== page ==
“Harmed more than any other entity was the wine retailer, who was all but left out of the wine shipping brouhaha.” Dan Berger contends that wine shipping is still a mess.

Jamie Goode discusses the concept of minerality in wine.

“For the producers I visited, admittedly from the top tier, 2013 will be anything but a washout.” According to Harvey Steiman, Oregon’s 2013 wines are “worth a good look.”

From Forbes Travel Guide, “7 Secret Wine Spots You Should Know About In Las Vegas.”

Joe Roberts explains why people hate wine geeks. It has something to do with the Lalique “100 Points” leather briefcase by James Suckling and Salvatore Ferragamo, available for $8,500 USD.

In D Magazine, Lauryn Bodden chats with Jordan’s Lisa Mattson.

Julie Ann Kodmur remembers Harvey Posert Jr.

Daily Wine News: Tipping Point

Posted by | Posted in Wine News | Posted on 10-07-2014

Flickr, Spring Dew.

Flickr, Spring Dew.

“Have we reached a tipping point, a moment when producers, sommeliers, wine writers and consumers say they’ve had enough?” Tim Atkin MW believes we have. “All over the world… wines are shifting towards balance and fresher fruit flavors, with less prominent oak and alcohol and a greater sense of place.”

“Despite the bloody conflict and the threat of Islamic extremists, he is determined to produce world-class wines.” In the Associated Press, Diaa Hadid finds winemakers in Syria and Lebanon who are continuing to make wine.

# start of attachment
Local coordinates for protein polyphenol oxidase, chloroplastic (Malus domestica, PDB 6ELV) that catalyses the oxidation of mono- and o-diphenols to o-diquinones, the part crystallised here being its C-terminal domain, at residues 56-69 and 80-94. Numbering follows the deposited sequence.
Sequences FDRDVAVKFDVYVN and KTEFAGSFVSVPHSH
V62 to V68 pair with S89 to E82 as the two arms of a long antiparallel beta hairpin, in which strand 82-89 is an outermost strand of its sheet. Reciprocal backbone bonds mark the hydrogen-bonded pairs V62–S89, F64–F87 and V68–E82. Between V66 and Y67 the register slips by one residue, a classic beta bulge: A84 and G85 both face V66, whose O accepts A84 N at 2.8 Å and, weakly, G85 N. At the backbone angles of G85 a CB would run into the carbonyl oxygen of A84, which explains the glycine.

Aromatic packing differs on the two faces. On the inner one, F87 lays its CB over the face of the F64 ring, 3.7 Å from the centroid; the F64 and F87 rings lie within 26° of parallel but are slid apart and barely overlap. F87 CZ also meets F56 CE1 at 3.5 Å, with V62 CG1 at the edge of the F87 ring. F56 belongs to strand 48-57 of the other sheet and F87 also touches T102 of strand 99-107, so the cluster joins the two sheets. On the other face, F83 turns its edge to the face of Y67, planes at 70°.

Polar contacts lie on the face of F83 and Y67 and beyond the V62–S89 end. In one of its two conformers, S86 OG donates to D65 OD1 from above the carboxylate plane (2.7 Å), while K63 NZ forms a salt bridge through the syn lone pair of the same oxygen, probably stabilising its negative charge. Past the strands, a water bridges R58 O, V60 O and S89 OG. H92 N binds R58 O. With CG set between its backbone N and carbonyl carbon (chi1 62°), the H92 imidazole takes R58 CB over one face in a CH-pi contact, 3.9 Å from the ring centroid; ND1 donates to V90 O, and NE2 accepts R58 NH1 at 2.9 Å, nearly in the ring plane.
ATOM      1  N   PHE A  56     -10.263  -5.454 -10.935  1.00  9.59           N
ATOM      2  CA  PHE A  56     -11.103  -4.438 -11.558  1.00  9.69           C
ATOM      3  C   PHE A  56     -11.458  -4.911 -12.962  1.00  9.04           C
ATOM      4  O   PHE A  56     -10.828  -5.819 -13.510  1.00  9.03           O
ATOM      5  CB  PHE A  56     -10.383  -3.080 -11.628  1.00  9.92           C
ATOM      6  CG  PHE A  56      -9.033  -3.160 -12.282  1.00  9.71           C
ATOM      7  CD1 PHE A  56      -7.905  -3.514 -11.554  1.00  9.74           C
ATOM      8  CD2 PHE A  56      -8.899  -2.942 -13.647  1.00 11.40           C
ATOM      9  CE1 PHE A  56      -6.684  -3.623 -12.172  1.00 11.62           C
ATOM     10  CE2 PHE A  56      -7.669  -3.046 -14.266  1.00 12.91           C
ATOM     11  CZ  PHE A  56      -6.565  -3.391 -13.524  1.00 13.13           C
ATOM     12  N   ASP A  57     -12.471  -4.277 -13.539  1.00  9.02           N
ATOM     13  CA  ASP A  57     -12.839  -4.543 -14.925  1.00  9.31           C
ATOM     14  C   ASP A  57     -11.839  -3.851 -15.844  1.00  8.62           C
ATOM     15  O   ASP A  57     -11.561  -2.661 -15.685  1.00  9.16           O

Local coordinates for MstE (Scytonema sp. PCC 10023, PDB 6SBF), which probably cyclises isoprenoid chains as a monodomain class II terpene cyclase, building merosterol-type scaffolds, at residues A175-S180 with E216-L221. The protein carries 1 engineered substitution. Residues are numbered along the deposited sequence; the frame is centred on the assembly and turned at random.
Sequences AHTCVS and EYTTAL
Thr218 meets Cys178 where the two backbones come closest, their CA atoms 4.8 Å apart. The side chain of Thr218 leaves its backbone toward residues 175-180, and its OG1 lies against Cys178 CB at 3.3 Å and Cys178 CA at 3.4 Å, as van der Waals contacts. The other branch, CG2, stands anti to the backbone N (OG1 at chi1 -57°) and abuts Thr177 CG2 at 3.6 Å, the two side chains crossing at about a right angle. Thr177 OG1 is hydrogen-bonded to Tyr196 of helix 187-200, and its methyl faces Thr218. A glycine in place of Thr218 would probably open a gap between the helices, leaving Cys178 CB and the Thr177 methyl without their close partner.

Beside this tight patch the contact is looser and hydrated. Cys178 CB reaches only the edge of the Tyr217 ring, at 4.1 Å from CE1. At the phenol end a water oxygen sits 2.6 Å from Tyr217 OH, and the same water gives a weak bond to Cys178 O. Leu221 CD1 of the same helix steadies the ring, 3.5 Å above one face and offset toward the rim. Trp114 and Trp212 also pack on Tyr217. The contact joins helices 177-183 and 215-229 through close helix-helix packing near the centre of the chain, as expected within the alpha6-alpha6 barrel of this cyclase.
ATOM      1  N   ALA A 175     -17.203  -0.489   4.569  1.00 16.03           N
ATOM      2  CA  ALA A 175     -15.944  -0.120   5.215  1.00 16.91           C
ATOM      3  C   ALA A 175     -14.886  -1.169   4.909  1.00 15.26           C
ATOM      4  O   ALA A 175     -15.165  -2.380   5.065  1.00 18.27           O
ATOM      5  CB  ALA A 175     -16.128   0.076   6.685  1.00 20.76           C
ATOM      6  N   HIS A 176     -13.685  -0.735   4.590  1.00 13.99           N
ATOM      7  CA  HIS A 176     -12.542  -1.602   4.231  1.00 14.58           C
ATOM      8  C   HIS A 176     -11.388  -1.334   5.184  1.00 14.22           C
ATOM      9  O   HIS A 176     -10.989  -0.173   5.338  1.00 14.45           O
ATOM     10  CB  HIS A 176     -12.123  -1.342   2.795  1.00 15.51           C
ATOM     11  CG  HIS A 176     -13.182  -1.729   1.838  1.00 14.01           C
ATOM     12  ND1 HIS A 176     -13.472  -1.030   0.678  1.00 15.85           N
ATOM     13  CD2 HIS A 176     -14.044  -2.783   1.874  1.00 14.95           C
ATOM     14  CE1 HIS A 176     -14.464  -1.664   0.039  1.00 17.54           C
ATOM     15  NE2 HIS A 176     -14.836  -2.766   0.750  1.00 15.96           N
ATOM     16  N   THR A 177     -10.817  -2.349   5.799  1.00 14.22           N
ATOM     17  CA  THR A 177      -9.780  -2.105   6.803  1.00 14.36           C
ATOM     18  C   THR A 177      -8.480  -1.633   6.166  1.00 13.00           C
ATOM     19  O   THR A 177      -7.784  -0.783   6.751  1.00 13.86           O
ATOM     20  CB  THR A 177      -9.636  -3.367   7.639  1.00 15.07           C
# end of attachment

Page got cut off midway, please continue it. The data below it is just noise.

From Arnold Waldstein, a reminder that “people taste as much with their hearts and beliefs as they do with their palates.”

“A coalition of high-end vintners in Napa, which has been working to protect the Napa Valley wine label from counterfeit and other misuse in China and elsewhere, says the U.S. effort to protect American use of European wine names is wrong.” In the Los Angeles Times, Evan Halper and Don Lee explain how the “stew over European food names complicates trade talks.”

“For Legeron, natural wine reminds us we have the opportunity to choose what, as well as how we consume.” Lily-Elaine Hawk Wakawaka reviews Natural Wine: An introduction to organic and biodynamic wines made naturally, the new book from Isabelle Legeron MW.

Ron Washam uncovers some failed Master of Wine dissertations.

To celebrate his 50th birthday, Seattle Times wine writer Andy Perdue opened a vertical of his life.

“Gatekeepers trashed White Zinfandel because a lot of the wines were sweet dreck. But there was never any reason Zinfandel couldn’t be a fine Rosé, and now the geeks have their proof.” Dorothy Gaiter discovers Turley’s White Zinfandel.

“This wine country has everything in place to be a grown-up, but it lacks confidence in its own message and that makes it hard to convince the market to trust it.” In Wine-Searcher, Wink Lorch contends that Chile’s wines have come of age.

Jonathan Lipsmeyer offers “Three Ways To Cheat at Food and Wine Pairing.”